Technology and Medical Practices
Medicine has always been at the forefront of technological advancement, but if you run a medical office, you might wonder just how that technology will affect the future of your business. With electronic medical records (EMRs) now status quo in many medical practices and hospitals, digitalization has already started to transform the way we give and receive healthcare services. Here are a few ways you’re likely to see medical practices shift in coming years – all due to our friend, technology.
Wearable technologies will be business as usual.
If you’ve got an Apple Watch or a FitBit, you’ve likely already bought into the idea of wearable technology. That said, it might serve as little more than a novelty or a convenience you could likely live without. If you’re a healthcare provider, however, you might soon be dependent on that technology – as it will give you a real insight into your patients’ day-to-day health.
As this technology becomes more commonplace, more people will begin to use “wearables,” which have the capability to track vital medical information, like sleep patterns, heart rates, metabolic rates and even blood pressure. This would be an easy way for doctors to track the success of a treatment – or to get a general assessment of a patient’s overall health.
Waiting rooms will be a lot less crowded.
While waiting around to see a doctor might seem like a necessary evil, technology might help us eradicate the activity altogether in the future. Check-in and patient registration technology have already come a long way, but there are definitely more strides to be made in patient scheduling.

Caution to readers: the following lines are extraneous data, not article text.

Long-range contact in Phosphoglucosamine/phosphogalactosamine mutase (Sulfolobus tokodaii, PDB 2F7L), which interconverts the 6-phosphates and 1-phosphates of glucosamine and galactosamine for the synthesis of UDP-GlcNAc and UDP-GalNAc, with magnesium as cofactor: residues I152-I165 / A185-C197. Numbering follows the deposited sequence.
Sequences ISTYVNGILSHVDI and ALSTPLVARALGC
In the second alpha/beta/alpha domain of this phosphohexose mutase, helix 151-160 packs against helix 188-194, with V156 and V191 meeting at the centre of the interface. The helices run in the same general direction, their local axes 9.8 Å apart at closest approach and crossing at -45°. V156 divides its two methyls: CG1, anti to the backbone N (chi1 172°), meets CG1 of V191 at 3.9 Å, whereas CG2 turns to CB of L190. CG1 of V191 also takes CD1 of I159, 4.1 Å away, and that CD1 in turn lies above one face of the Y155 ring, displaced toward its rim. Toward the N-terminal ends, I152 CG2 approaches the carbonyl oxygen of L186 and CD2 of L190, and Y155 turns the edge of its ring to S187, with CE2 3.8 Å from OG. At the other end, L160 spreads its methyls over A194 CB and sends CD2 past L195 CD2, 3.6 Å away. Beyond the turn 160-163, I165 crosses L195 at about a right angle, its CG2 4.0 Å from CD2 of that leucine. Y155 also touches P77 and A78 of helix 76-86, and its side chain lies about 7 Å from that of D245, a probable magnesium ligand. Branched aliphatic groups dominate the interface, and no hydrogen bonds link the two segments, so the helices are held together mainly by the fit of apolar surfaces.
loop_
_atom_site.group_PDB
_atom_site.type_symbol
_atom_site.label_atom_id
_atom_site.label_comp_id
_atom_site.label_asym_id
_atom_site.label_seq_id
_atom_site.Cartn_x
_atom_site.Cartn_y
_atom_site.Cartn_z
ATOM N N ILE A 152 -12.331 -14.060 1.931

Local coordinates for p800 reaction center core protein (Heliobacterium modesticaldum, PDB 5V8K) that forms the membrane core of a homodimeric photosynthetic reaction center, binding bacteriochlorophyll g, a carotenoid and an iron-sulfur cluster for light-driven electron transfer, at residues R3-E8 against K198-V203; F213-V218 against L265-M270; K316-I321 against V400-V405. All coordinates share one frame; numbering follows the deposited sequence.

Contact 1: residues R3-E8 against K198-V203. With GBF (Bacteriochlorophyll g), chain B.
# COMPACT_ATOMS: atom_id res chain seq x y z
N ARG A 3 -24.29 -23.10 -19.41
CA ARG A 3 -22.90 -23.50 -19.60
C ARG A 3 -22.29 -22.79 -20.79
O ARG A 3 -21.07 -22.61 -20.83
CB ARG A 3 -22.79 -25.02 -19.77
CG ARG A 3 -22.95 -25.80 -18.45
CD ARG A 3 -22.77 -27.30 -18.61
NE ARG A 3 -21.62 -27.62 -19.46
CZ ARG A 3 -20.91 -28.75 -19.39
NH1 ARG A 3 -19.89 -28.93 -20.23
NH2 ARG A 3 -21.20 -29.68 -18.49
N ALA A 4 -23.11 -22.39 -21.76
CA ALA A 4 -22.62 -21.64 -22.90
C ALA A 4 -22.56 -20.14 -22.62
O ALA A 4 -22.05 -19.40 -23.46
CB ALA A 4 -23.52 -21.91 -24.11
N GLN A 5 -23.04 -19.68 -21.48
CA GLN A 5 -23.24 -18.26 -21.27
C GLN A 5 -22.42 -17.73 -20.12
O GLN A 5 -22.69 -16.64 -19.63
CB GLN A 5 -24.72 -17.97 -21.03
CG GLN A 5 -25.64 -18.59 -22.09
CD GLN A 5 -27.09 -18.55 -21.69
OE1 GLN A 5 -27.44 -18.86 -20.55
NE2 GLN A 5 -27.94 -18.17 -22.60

Preloading patient information and pre-scheduling screenings and other procedures can help nix the wait time necessary to get actual face time with the doc. Not to mention that apps and other smartphone technologies could streamline the whole check-in process – allowing patients to spend a little less time with your magazines and coffee machine.
Doctors’ visits could be virtual.
Virtual reality is becoming an accepted technological advancement – and that’s definitely going to have an effect on healthcare practices. A routine checkup, for example, could be as simple as a video call in the future. If your issue is non-emergent, technology may make “telemedicine” a feasible practice. Sure, this could start with a small percentage of visits, but would likely increase in the future.
The patients will be in control.
Electronic Medical Records have made it increasingly easier for patients to control their medical charts – and that’s only going to increase in coming years. Surveys show that the vast majority of patients would like greater control of their medical records, and digitalization has made that much more feasible. Hypothetically, free access to medical records could allow patients to pre-populate paperwork or health questionnaires to further expedite the office visit.
Ophthalmologists will be at the forefront.
Ophthalmologists have always been at the forefront of technology. From innovative and cutting-edge procedures that literally change the way people see to embracing technologies that help their business run more efficiently, these ongoing technology advances will surely hit the optical industry first.
If your practice has an opportunity to grow, we invite you to use technology to seize it! We can help you spend your marketing budget more wisely, improve the effectiveness of your sales and marketing teams and help you eliminate lost leads. Technology will always be part of the medical industry; it’s time to make sure that your practice is ready to not only accept – but embrace these advancements. Give us a call today and we’ll help you get started.
Originally posted 2016-06-07 14:41:43.